Book: Rites of Passage
Author: Joy N Hensley
Sam McKenna’s never turned down a dare. And she’s not going to start with the last one her brother gave her before he died.
So Sam joins the first-ever class of girls at the prestigious Denmark Military Academy. She’s expecting push-ups and long runs, rope climbing and mud-crawling. As a military brat, she can handle an obstacle course just as well as the boys. She’s even expecting the hostility she gets from some of the cadets who don’t think girls belong there. What she’s not expecting is her fiery attraction to her drill sergeant. But dating is strictly forbidden and Sam won’t risk her future, or the dare, on something so petty…no matter how much she wants him.
As Sam struggles to prove herself, she discovers that some of the boys don’t just want her gone—they will stop at nothing to drive her out. When their petty threats turn to brutal hazing, bleeding into every corner of her life, she realizes they are not acting alone. A decades-old secret society is alive and active… and determined to force her out.
At any cost.
Now time’s running short. Sam must decide who she can trust…and choosing the wrong person could have deadly consequences
When the cover came out, I was like ‘meh’ and then promptly forgot it for a couple of months until the blurb came out… the blurb was a mega game-changer; it marketed the book as a chick-lit military fic. I’ve never made a secret of the how much I love chick-lit (it’s my guilty pleasure) or how much I enjoy reading about the army. Just reading the blurb was enough to push me to read it.
I’m a sucker for girls who have to prove to the world just how worthy they are. Sam is one of them – one of the first females to be allowed into a military school! Right from the beginning, Sam realises that she doesn’t have to be just as good as the boys-she has to be better. And she is-she’s better at doing pushups, at maintaining her uniform and generally at being a recruit. However, sexism plays a huge part in the army and there are a lot of guys who think she doesn’t deserve to be there no matter how good she is. As a fellow female,I was rooting for Sam throughout the book. She is humiliated in millions of ways, forced to do strenuous physical training (which reminds me just how out of shape I am) and is ostracised by her peers and leaders (even her own brother) at every opportunity. At times, this book made me sick with anger and disgust. As a fellow female,I was rooting for Sam throughout the book; this book made me desperate for Sam to prove everyone wrong and make it through.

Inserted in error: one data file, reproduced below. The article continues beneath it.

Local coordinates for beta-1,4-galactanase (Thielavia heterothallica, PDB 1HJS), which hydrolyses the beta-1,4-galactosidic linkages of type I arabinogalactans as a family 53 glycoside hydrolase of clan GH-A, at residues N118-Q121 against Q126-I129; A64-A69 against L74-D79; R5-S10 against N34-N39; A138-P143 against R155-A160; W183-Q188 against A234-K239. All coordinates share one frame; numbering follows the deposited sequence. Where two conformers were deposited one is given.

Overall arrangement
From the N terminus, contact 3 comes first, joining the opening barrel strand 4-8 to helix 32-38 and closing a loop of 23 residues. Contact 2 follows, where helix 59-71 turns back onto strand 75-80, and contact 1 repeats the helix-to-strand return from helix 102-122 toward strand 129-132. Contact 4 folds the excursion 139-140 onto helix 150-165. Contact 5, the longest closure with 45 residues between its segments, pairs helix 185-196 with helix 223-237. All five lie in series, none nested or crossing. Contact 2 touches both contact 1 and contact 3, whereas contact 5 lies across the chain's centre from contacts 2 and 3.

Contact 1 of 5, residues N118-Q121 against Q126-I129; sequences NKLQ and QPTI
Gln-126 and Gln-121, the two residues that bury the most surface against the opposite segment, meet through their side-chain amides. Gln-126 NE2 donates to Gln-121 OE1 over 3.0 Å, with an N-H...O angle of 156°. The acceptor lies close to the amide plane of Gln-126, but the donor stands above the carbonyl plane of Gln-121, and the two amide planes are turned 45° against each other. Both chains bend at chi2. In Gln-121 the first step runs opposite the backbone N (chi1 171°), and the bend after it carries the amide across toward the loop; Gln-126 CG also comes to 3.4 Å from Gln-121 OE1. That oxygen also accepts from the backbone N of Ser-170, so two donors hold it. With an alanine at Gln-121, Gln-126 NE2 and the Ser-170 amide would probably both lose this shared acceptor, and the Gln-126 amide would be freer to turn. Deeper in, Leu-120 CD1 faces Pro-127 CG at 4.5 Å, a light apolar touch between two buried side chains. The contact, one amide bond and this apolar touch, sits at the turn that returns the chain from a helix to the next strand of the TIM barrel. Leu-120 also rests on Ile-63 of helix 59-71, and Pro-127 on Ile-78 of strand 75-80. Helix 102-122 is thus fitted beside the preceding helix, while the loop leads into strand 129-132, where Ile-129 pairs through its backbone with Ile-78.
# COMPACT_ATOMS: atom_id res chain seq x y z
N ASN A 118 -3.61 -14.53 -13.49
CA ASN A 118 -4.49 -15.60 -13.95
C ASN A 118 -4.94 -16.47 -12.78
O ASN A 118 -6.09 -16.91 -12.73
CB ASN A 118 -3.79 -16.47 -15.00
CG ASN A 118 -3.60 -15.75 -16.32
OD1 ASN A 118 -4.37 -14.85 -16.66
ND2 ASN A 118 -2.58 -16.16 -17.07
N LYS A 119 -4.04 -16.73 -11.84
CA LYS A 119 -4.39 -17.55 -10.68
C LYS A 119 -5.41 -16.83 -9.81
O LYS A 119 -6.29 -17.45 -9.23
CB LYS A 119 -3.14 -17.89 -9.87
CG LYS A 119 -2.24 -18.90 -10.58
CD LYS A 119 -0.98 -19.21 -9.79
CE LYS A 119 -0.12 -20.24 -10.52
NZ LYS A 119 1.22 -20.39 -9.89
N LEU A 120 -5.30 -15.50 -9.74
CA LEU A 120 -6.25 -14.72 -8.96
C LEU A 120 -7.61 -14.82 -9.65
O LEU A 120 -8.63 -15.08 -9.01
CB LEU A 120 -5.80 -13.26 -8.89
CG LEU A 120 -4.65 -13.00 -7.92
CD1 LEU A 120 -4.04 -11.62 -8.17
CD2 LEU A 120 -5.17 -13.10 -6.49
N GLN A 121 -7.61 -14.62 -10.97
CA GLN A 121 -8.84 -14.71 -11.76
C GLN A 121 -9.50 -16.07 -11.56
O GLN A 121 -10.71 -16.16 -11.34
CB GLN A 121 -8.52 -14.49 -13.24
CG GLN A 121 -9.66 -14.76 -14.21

Sam rose to every occasion. She was fierce, determined…and a total badass. At the same time, she wasn’t perfect. At several points throughout the book, she is almost ready to give up in despair and anger,her respect problems (I sometimes felt that she gave authority figures waaay too much respect) and serious lack of tact are enough to keep her out of the Mary-Sue box.
While there are a whole lot of jerks at school, Joy makes sure to develop back-stories and characters for all the cadets Sam comes in contact with. There’s a major emphasis on the girls there but some of the boys are well-rounded too.
The romance doesn’t play a major role in the book. There are two romances taking place (not simultaneously though, thank the gods!) but they remain light and seem more like a good friendship than epic declarations of love.
A lot of people were unsatisfied with the ending but I’m going to go ahead and be a little unpopular. I think the ending was fine for this book. After all, there were no loose ends left to wrap up and the book had succeeded in presenting the problem of sexism and how Sam fought against it; there was a introduction, character development, rise of action, climax, fall of action and a cute enough resolution. What more do you want? That being said, I wouldn’t say no to a sequel.<winks>
What I like most about the book is the message that it promotes. The strongest theme of the book is feminism and it’s splashed everywhere in this book in black, white and pink but the book takes a very serious stance against homophobia and bullying, showing how -even now- the military is pretty close-minded. The book is inspiring; motivating and encouraging us (sorry to be cliche) to follow our dreams and never give up. Like any good YA book it sweetly cover what family is really about and the truth behind deep friendships.
Overall Rating: 3.5/5
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